Arno Stark is the name of two similar fictional characters appearing in American comic books published by Marvel Comics, appearing as a counterpart of the superhero Iron Man from the multiverse. The first of these characters is best known as Iron Man 2020.

Publication history

Iron Man 2020 first appeared in Machine Man #2 (1984), and was created by Tom DeFalco and Herb Trimpe.

His Earth-616 iteration appeared unnamed in Iron Man #12 (September 2013) and named in Iron Man #17 (December 2013), and was created by Kieron Gillen and Dale Eaglesham.

Fictional character biography

Iron Man 2020

Main article: Iron Man 2020

Iron Man 2020 comes from the alternate universe of Earth-8410 and is described as the first cousin once removed of Morgan Stark.[1]

Earth-616 version

Arno Stark
Publication information
PublisherMarvel Comics
First appearanceIron Man #12 (September 2013; unnamed
Iron Man #17 (December 2013; named)
Created byKieron Gillen
Dale Eaglesham
In-story information
Alter egoArno Stark
Notable aliasesIron Man
AbilitiesArmor grants:
Flight
Superhuman strength and physical resistance
Energy blasts

An alternate equivalent of Arno Stark has since been seen in the mainstream Earth-616 continuity as the previously unknown brother of Iron Man. He is revealed to have been genetically altered by the Recorder known as 451, intending for the child to grow up to pilot a suit of armor known as the Godkiller. Upon learning this, Howard Stark sabotaged the experiment which rendered Arno being born crippled and unable to speak without the use of machines.[2] His existence was purposefully kept a secret until decades later when he was discovered by Tony Stark at the Maria Stark Foundation.[3] He and Tony began transforming the decrepit Mandarin City into a futuristic utopia called Troy.[4] Tony and Arno's plan soon found opposition in the form of the Rings of the Mandarin who started searching for hosts to destroy Tony and Troy.[5] The Mandarin-One named Lord Remaker bombed the Troy Central Control and Arno was seemingly killed.[6] However, Arno had deployed his own suit of Iron Man's armor with which he later helped Iron Man and the Trojan Guard fight the enemy forces. After realizing the city would never be safe as long as he was attached to it, Tony quit working directly on Troy, leaving Arno the position of the city's new custodian.[7]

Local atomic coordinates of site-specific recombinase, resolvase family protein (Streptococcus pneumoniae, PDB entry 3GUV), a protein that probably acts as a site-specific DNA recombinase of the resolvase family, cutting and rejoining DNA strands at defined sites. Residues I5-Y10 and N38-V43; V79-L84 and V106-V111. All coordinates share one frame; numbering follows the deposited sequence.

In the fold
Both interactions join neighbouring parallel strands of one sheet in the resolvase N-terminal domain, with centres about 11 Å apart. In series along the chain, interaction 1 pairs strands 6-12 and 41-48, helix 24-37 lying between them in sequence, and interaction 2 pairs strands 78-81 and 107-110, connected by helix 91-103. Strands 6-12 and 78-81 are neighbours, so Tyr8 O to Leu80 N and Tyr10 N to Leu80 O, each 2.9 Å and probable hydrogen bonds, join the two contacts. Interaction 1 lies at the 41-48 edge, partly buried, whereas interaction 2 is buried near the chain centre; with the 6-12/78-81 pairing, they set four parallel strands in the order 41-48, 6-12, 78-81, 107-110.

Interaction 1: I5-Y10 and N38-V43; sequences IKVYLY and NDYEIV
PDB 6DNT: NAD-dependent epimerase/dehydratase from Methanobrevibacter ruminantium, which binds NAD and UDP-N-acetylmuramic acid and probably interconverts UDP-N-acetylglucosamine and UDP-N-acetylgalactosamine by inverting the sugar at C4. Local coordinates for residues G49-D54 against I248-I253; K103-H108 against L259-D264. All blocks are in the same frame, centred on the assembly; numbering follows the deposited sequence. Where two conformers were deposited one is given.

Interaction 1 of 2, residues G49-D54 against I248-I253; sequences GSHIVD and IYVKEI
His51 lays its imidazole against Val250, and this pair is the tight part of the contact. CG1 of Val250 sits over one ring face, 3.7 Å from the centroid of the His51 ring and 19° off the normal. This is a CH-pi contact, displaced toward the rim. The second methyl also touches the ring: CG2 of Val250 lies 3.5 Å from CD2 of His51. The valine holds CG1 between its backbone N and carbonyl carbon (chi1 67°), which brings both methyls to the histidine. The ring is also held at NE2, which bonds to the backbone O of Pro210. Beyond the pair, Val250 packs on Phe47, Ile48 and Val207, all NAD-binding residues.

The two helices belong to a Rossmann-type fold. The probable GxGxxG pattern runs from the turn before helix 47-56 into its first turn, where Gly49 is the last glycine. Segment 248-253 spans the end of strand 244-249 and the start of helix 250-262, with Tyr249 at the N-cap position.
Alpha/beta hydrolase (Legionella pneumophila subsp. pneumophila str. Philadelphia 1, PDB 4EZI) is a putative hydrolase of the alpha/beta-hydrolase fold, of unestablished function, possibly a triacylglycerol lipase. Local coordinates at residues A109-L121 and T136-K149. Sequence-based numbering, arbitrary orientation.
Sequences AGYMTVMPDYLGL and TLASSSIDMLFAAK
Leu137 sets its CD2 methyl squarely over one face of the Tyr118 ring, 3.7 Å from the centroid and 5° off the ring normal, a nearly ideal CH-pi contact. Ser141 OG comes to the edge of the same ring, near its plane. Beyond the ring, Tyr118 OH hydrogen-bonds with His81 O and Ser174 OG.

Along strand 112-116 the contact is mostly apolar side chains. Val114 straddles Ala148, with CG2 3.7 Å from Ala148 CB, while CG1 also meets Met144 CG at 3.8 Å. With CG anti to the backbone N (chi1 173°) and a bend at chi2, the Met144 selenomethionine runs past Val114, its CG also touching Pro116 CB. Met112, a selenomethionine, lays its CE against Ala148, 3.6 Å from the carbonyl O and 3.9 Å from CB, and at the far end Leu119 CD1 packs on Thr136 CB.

Arno later worked on a remake of the Extremis virus.[8] This Extremis was used to cure Bruce Banner of his head injury.[9] His technology advancements also eventually allowed him to rewrite his own DNA and abate the symptoms of his congenital disease, though he would assume he had fully conquered his sickness.[10]

Following the "Civil War II" storyline, his comatose brother was placed in a rejuvenating pod of Arno's design.[11]

After Tony Stark awoke and laid low until recovering, Arno was recruited into a search party.[12] When Amanda Armstrong was confronted by Hydra double agent Jude, Arno was among those who responded to Mary Jane Watson's distress call.[13]

As he went on a globetrotting journey, Arno met Sunset Bain.[14] He joined up with Sunset Bain's company Baintronics in a plot to steal data from Stark Unlimited.[15] Amidst the crisis in Tony's eScape virtual reality program, Arno hacked Stark Unlimited's surveillance systems and found confronting virtual versions of Howard and Maria called Arsenal Beta and Mistress. He then witnessed Tony using brain power to construct the Godbuster Armor. After Arsenal Beta and Mistress are deleted, Arno salvaged their digital engrams and the Godbuster Armor data.[16]

At the time when Iron Man was dealing with Ultron / Hank Pym's plot to fuse Jocasta with Wasp, Arno used the engrams of Howard and Maria and the bio-restructuring pods to create duplicates of his parents that also had their memories and thoughts.[17] When it was discovered that his brother is just a simulation and actually died during the Civil War II storyline, Arno used this to his advantage to acquire Stark Unlimited through a merger with Baintronics. With the combined resources, he built the Iron Man Armor Model 66 as his attempt to recreate the Godbuster Armor. Now having a new destiny, Arno became the latest person to take on the Iron Man mantle.[18]

During the "Iron Man 2020" storyline, Arno had become convinced the Earth was now in danger from the looming threat of an alien A.I. aberration called the Extinction Entity, in reality a delusion caused by Arno's dormant disease which was going to return and kill him in less than a year. He attempted to prevent this by uniting humanity against this cause, the efforts of which would only enslave it. Realizing he wouldn't be able to convince Arno of his delusion, Tony encased his half-brother in a virtual armor that acts as a life support system while also submerging him in a re-made version of Tony's eScape program, creating a fantasy world where Arno defeated the Extinction Entity and could go on to be the hero he'd always wanted to be.[19]